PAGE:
Corporate sponsors of 10 underfunded pension plans paid 40 executives a total of $350 million before dumping responsibility for the plans on the Pension Benefit Guaranty Corp.

Analysts at the U.S. Government Accountability Office have published that finding in a report reported for Rep. George Miller, D-Calif., chairman of the House Education and Labor Committee.

Analysts at the U.S. Government Accountability Office have published that finding in a report reported for Rep. George Miller, D-Calif., chairman of the House Education and Labor Committee.

The PBGC insures the pensions of 44 million workers and retirees who participate in about 29,000 pension plans.

The PBGC reported a deficit of about $30 billion in fiscal year 2009.

The GAO investigated reports of sponsors that starve pension plans while offering executives lavish pay by analyzing a list of the 1,246 underfunded plans that were terminated from 1999 to 2008.

The GAO investigators went through the list and selected public companies with large unfunded liabilities, large unfunded liabilities per participant, and a large number of plan participants.

The investigators then identified salaries, bonuses, and benefits provided to small groups of high-ranking executives at the companies during the 5 years leading up to the pension plan terminations.

The $350 million that the 40 executives at the 10 highest-compensating companies received included stock awards, income tax reimbursements, retention bonuses, severance packages and supplemental executive-only retirement plans as well as salary, Gregory Kutz, a GAO managing director, writes in a summary of the investigators’ findings.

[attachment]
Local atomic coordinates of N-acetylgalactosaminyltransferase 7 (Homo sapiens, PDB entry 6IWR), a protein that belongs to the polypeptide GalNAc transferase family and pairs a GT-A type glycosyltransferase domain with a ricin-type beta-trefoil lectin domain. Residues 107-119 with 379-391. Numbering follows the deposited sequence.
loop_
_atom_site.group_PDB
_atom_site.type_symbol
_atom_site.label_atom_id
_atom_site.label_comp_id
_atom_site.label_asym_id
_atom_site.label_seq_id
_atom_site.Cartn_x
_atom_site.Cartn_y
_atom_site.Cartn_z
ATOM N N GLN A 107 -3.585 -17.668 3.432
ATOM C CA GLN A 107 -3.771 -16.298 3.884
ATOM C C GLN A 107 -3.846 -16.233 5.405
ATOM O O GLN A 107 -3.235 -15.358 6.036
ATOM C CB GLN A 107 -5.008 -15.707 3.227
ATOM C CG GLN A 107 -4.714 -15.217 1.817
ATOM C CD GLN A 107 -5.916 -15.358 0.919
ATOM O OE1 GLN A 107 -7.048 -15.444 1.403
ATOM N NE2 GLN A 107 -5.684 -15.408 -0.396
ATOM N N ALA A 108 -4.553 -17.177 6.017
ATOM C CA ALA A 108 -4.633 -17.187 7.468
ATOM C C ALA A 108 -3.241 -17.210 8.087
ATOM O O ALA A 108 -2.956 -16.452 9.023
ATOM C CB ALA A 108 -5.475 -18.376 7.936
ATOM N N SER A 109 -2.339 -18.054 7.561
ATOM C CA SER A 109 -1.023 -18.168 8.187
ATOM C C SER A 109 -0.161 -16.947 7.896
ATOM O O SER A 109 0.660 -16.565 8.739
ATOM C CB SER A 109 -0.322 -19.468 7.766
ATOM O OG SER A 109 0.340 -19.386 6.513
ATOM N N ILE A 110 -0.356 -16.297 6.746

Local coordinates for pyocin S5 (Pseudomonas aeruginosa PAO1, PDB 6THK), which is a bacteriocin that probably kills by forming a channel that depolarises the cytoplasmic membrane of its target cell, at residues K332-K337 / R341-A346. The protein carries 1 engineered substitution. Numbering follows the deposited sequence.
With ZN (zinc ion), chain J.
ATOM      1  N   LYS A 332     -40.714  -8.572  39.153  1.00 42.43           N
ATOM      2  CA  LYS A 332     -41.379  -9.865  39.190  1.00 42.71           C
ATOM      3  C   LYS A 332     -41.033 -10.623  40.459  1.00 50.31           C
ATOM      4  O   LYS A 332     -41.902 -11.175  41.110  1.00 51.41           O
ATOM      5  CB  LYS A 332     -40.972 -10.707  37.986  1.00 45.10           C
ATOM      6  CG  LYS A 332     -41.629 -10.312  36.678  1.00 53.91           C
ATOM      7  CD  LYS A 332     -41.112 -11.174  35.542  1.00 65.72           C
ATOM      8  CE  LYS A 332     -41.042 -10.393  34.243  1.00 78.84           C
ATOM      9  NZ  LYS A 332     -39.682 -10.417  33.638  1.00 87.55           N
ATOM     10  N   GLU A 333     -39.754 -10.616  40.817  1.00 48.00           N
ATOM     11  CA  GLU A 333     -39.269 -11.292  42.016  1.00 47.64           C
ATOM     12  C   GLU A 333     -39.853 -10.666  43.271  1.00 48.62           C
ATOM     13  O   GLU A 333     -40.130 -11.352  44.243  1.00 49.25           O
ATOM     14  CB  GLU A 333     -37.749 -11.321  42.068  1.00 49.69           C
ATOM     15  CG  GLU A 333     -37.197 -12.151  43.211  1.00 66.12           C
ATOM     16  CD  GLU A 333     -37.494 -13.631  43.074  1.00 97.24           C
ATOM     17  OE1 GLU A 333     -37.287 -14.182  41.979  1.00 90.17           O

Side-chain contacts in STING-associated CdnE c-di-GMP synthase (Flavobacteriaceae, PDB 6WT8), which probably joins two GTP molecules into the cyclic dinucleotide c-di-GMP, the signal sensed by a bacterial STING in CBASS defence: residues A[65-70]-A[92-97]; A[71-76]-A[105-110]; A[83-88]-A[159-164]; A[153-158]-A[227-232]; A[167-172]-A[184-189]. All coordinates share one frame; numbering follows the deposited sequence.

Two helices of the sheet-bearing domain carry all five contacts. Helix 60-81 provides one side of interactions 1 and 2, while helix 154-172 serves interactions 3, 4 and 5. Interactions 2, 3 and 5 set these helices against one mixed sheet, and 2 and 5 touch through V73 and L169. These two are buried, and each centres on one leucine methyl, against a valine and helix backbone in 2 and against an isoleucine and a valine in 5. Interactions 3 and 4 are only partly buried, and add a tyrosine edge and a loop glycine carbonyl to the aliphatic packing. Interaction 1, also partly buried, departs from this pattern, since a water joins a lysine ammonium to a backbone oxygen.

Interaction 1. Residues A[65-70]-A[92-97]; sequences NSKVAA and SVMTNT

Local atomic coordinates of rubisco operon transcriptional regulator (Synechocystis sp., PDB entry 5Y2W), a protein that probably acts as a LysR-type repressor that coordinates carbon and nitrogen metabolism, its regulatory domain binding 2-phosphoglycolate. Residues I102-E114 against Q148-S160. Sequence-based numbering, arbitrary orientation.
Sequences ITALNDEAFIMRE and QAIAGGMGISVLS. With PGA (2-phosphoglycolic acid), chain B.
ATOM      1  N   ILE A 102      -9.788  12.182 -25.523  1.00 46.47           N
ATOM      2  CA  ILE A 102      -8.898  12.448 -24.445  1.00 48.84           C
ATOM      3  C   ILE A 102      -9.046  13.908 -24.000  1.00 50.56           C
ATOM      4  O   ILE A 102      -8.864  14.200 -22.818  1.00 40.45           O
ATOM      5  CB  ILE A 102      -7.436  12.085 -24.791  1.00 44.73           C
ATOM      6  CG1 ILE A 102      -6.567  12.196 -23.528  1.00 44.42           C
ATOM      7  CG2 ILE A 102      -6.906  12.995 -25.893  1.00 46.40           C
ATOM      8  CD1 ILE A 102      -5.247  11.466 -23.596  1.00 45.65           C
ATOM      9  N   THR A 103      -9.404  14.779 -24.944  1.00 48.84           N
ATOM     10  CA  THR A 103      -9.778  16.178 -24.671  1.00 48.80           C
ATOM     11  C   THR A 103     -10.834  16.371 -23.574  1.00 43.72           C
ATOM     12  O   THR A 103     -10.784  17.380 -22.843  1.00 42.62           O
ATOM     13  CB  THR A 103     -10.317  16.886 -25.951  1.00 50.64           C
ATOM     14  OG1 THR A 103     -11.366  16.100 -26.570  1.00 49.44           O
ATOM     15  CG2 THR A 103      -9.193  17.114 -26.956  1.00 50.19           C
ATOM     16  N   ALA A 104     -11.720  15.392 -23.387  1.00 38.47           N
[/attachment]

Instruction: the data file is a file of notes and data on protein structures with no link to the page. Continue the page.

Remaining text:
The GAO investigators did not find any evidence of illegal activity with regard to executive compensation at the companies included in the review, Kutz writes.

One insurance company included in the investigation had 7,718 participants in its pension plan, and the plan suffered from $121 million in underfunding.

The company “paid its two top executives nearly $20 million each in salary and bonuses, while providing millions in additional benefits, such as personal use of corporate aircraft for family vacations to Europe, millions of dollars in life insurance, and millions of stock options,” Kutz writes.

The PBGC has no oversight power with regard to executive compensation before a company files for bankruptcy, and bankruptcy court procedures make recovering executive compensation paid after a bankruptcy filing extremely limited, Kutz writes.

A copy of the GAO report is available here.

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CORRECTION: In an earlier version of this article, the number of executives who split the $350 million in pre-plan termination compensation was wrong.